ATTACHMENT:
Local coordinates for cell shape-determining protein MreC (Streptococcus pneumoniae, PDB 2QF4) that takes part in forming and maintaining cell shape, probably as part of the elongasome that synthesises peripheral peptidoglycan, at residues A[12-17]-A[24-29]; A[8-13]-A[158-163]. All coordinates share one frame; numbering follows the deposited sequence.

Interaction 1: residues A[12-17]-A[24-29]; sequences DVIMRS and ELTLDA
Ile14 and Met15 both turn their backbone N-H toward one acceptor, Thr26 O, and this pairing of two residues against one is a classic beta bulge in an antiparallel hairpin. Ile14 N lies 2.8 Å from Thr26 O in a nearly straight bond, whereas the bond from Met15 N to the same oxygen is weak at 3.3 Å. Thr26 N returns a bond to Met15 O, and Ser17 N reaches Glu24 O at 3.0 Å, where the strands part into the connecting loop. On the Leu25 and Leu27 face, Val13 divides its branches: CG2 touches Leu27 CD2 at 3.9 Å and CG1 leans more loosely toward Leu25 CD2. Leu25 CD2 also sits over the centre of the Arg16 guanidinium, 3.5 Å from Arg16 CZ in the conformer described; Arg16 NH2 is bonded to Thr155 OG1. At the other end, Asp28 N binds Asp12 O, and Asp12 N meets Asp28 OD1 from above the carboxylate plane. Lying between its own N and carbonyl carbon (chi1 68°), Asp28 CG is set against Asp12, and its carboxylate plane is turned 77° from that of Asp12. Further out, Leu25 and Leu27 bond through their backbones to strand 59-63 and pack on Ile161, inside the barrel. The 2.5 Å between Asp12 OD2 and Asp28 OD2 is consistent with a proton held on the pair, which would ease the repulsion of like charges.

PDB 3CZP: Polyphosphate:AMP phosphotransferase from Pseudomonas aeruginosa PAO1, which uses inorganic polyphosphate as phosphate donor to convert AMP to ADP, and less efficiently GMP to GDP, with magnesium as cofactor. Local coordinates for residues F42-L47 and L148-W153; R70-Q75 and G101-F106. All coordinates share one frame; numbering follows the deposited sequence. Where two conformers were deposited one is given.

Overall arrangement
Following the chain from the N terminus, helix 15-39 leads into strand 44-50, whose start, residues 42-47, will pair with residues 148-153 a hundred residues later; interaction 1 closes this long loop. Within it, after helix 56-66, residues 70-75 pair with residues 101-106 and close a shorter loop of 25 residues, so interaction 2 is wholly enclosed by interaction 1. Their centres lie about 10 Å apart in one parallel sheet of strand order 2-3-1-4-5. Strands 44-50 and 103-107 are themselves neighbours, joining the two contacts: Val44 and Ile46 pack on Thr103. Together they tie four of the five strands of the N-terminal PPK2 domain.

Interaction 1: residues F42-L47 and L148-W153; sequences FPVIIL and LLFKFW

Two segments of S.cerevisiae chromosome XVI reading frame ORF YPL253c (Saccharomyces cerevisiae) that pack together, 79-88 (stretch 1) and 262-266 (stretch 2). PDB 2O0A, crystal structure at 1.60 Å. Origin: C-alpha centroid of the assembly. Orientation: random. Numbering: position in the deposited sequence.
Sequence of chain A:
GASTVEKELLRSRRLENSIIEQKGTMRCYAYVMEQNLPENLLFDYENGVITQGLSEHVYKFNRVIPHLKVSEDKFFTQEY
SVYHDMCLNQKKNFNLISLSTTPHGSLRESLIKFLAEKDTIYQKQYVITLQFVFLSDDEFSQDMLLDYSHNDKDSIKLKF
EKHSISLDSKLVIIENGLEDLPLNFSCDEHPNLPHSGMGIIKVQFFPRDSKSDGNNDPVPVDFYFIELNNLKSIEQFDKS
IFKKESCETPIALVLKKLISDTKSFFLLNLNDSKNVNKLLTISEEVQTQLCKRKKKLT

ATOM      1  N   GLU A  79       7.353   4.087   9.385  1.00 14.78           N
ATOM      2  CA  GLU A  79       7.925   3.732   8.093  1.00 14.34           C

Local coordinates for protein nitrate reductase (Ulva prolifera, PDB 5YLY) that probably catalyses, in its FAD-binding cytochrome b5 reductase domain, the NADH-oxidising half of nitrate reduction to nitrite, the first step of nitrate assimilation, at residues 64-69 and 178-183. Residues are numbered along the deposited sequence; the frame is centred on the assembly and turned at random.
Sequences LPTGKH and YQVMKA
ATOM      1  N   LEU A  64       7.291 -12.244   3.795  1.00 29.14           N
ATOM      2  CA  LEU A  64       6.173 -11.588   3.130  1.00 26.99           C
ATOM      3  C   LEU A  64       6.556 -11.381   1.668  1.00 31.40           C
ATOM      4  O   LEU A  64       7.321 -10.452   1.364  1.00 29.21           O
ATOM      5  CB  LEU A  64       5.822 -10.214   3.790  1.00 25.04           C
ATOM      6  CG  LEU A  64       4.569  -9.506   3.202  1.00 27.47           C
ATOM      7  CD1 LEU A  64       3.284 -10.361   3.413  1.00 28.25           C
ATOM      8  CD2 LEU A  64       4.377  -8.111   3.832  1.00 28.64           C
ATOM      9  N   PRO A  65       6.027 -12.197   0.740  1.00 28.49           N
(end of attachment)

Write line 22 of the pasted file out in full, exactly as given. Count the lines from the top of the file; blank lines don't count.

ATOM      5  CB  LEU A  64       5.822 -10.214   3.790  1.00 25.04           C